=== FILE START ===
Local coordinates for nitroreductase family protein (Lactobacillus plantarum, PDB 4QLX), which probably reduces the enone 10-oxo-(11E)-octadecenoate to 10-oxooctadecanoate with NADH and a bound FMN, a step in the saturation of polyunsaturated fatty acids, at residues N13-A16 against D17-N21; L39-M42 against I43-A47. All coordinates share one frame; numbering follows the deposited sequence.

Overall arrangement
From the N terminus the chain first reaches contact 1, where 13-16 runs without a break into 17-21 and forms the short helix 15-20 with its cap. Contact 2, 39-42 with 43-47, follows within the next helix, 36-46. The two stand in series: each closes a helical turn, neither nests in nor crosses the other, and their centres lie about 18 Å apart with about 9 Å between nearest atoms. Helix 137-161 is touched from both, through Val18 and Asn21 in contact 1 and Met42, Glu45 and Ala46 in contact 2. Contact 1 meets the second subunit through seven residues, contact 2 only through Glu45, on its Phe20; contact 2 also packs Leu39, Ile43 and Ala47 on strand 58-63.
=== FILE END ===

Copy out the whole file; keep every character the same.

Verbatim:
Local coordinates for nitroreductase family protein (Lactobacillus plantarum, PDB 4QLX), which probably reduces the enone 10-oxo-(11E)-octadecenoate to 10-oxooctadecanoate with NADH and a bound FMN, a step in the saturation of polyunsaturated fatty acids, at residues N13-A16 against D17-N21; L39-M42 against I43-A47. All coordinates share one frame; numbering follows the deposited sequence.

Overall arrangement
From the N terminus the chain first reaches contact 1, where 13-16 runs without a break into 17-21 and forms the short helix 15-20 with its cap. Contact 2, 39-42 with 43-47, follows within the next helix, 36-46. The two stand in series: each closes a helical turn, neither nests in nor crosses the other, and their centres lie about 18 Å apart with about 9 Å between nearest atoms. Helix 137-161 is touched from both, through Val18 and Asn21 in contact 1 and Met42, Glu45 and Ala46 in contact 2. Contact 1 meets the second subunit through seven residues, contact 2 only through Glu45, on its Phe20; contact 2 also packs Leu39, Ile43 and Ala47 on strand 58-63.